On 9th September 1916, Thomas Michael “Tom” Kettle was killed at Ginchy, during the Battle of the Somme in France. Kettle, born in 1880, was an Irish journalist, barrister, writer, poet, soldier, economist and Home Rule politician.
Educated by the Jesuits at Clongowes Wood College, The Clongownian records that in 1895, he won an exhibition for £30, tenable for two years, along with Arthur E. Clery. In 1896, Kettle won the Prize Essay on ‘Owen Roe O’ Neill’ ending the article with “Lamdh Dhearg Aboo”. In 1897, he was the Gold Medalist, 1st place in the Senior Grade in Ireland in the Intermediate examinations, won composition prizes in English and French and was first in an exhibition, amounting to £50. At Clongowes, according to Arthur Clery he was ‘clean mad on cycling…especially cycle racing…He talked of it incessantly’.
Active as a student in the Jesuit-run University College, Dublin, he was auditor of the L & H and editor of the college magazine, St Stephen’s. His contemporaries at University College included James Joyce, Arthur Clery, John Marcus O’Sullivan, Felix Hackett and Hugh Kennedy. He organised but did not take part in a famous attack on the organ at the conferring of degree by the Royal University in order to prevent the playing of ‘God Save the Queen’ in 1905. In 1908 he was appointed the first Professor of National Economics at University College Dublin, a constituent college of the new National University of Ireland.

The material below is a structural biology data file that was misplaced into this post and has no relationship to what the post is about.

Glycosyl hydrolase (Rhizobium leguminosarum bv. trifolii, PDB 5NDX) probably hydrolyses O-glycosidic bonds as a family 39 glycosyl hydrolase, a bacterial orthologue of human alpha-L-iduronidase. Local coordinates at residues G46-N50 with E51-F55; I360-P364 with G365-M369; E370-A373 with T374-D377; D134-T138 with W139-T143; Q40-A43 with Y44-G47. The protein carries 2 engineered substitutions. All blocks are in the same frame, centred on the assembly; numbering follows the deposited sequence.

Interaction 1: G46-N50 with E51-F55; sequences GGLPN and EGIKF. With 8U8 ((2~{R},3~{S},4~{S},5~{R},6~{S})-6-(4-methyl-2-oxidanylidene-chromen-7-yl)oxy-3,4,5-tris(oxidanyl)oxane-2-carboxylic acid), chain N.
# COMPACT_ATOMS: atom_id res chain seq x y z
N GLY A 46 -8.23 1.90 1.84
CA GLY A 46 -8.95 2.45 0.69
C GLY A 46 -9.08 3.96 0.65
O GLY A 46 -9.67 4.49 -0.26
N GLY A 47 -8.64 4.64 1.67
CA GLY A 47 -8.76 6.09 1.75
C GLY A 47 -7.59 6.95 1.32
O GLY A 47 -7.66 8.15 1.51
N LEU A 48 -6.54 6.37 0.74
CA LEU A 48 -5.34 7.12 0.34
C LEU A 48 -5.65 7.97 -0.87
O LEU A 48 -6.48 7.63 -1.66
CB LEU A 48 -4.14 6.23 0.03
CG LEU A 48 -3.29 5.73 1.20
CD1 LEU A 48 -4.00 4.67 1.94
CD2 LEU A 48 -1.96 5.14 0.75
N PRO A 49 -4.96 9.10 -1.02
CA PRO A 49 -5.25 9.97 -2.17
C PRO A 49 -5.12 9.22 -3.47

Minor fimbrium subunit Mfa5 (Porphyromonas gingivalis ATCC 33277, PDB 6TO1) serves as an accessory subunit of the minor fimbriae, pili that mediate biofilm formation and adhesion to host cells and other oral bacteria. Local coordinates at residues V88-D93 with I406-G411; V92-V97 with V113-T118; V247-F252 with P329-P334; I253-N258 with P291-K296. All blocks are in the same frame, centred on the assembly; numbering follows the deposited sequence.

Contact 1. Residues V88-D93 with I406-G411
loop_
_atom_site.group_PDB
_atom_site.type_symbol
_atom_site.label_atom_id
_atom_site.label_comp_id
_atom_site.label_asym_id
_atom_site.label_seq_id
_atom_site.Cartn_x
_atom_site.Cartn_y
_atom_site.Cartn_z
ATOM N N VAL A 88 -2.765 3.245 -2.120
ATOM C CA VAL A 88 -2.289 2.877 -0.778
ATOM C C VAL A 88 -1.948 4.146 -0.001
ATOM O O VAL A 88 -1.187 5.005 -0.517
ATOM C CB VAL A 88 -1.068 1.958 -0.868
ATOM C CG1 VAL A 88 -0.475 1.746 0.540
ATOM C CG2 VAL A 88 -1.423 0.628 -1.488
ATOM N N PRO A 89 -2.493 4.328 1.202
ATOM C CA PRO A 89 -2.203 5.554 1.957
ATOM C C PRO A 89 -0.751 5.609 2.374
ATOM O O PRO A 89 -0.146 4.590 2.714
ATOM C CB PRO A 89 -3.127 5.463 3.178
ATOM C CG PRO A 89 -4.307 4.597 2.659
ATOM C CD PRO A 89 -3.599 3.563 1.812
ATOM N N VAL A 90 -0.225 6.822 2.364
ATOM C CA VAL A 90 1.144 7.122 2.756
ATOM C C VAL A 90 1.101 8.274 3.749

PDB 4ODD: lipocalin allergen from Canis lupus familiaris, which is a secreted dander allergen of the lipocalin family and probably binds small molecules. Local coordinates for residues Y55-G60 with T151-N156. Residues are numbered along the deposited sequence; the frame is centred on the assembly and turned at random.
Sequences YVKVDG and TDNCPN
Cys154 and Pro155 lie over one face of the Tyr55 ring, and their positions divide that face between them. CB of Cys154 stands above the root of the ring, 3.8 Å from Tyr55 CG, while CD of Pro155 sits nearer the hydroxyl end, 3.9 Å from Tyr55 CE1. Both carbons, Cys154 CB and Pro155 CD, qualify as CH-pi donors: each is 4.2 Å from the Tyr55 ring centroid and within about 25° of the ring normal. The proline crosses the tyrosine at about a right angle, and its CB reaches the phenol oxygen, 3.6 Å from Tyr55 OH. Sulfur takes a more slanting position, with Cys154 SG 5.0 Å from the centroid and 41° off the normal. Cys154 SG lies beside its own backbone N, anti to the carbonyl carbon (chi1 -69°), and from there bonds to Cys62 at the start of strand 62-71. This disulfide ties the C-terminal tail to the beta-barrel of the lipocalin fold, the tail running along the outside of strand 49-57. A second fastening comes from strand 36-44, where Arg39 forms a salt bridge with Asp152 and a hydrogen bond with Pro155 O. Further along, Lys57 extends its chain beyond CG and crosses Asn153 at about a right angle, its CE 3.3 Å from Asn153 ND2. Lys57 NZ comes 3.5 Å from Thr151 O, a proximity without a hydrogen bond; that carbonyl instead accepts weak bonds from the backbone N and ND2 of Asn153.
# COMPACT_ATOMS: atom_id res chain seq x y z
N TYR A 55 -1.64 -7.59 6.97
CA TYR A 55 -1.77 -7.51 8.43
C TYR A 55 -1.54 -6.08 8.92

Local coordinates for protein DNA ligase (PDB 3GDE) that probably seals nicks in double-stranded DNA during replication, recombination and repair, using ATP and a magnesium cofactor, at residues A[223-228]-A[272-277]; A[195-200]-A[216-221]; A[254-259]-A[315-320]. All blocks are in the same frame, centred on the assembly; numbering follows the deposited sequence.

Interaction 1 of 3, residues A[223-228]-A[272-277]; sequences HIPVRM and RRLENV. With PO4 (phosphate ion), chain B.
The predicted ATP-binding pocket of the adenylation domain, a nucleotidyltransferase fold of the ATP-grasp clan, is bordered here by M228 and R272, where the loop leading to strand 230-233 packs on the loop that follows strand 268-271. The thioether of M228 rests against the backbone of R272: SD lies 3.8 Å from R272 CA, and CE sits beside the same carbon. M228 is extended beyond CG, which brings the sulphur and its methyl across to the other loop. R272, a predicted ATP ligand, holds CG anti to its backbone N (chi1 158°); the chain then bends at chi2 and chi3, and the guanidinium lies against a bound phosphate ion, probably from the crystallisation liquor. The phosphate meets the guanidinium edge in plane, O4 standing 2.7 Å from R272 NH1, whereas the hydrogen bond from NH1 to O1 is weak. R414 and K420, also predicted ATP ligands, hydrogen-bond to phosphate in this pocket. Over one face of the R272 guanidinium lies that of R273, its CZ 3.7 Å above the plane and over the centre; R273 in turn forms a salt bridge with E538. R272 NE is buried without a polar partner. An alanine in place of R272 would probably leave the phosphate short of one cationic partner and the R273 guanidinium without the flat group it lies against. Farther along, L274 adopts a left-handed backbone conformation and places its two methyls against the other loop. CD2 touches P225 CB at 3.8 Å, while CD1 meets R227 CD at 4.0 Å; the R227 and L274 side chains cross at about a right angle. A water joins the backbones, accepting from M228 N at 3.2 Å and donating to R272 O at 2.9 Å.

The Clongownian in 1909 reported from the Daily Mail, that Mr T.M. Kettle, M.P for East Tyrone finest speech was on the occasion of the second reading of the Women’s Suffrage Bill – ” “Mr Speaker…they say that if we admit women here as members the House will lose in mental power”. He flung a finger round the benches. “Mr Speaker…it is impossible”. Rarely has the House had a more appealing picture than that of this dark-haired boy defending the cause of the ladies with all the gallantry and wit of his native land”.
There are obituaries in The Clongownian for Kettle in 1917 and 1918 and the Jesuit journal Studies, had an obituary for Kettle in 1916, written by Professor Arthur E. Clery. Further articles on Kettle have appeared in Studies: in 1931 by William Dawson, in 1966 by Denis Gwynn and in 2015 by Ronan O’Brien.